Hospital systems, physician groups, and health insurers are merging and consolidating. They’re consolidating their purchasing power. And they’re demanding data to prove both process and results from partners. The integrated health systems are being selective in their service partners. The best CCRCs have partnered with integrated health systems or Accountable Care Organizations (ACOs). The best managed CCRCs have added new and expanded revenue lines from rehabilitation services responsive to the penalties hospitals face for readmissions within 30-days of discharge. The rehab patients are not limited to on-campus residents. Unfortunately, many CCRCs seem clueless about just how rapidly things are changing around them. CCRCs should be the regional experts in senior care outside the clinical setting. But new competitors are rising that may occupy that space in place of existing CCRCs.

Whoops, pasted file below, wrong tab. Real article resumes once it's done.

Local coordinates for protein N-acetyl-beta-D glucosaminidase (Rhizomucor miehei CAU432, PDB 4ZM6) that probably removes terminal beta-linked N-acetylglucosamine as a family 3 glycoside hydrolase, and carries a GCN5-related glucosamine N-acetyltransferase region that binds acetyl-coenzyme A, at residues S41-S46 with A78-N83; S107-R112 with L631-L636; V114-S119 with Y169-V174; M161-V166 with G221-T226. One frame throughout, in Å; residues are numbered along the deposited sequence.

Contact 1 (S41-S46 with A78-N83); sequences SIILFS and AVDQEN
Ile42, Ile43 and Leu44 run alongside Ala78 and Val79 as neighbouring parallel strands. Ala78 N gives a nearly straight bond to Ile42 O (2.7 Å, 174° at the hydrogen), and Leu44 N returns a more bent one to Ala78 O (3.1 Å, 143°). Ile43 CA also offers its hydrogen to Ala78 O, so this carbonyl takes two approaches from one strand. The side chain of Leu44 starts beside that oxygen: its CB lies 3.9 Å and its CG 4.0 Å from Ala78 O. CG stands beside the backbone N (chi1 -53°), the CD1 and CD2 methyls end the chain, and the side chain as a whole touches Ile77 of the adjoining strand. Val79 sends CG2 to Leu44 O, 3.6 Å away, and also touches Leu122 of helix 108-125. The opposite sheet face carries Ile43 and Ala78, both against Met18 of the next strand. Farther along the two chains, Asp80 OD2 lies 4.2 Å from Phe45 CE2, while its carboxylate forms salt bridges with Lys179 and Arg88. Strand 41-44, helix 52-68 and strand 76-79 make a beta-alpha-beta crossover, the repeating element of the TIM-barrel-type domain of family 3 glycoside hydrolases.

Just as hospitals are merging, we see a growing need for CCRC management companies to merge or consolidate to match the sophistication and resources of hospital system as strategic partners. There’s still time to react. The only thing more fragmented than the CCRC market is the home health care market.  CCRCs still have a chance to leverage their knowledge, experience, staff and campus resources to serve off-campus retirees. It’s an essential marketing funnel for the campus and a new business line. CCRCs should offer services to and build relationships with family caregivers. These caregivers are key decision-makers and advisers and often funders for retired parents. Too many CCRCs still seem stuck on selling real estate and not services or solutions. We think that may be an increasingly hard sell.

sky lantern

Thank you!

That’s a wrap up on our first year. Thank you for the support and encouragement we’ve received this past year. It has been an enjoyable year! We’ve met some wonderful, generous industry thought-leaders and we’ve toured a few leading-edge communities. 

Here’s to year two!!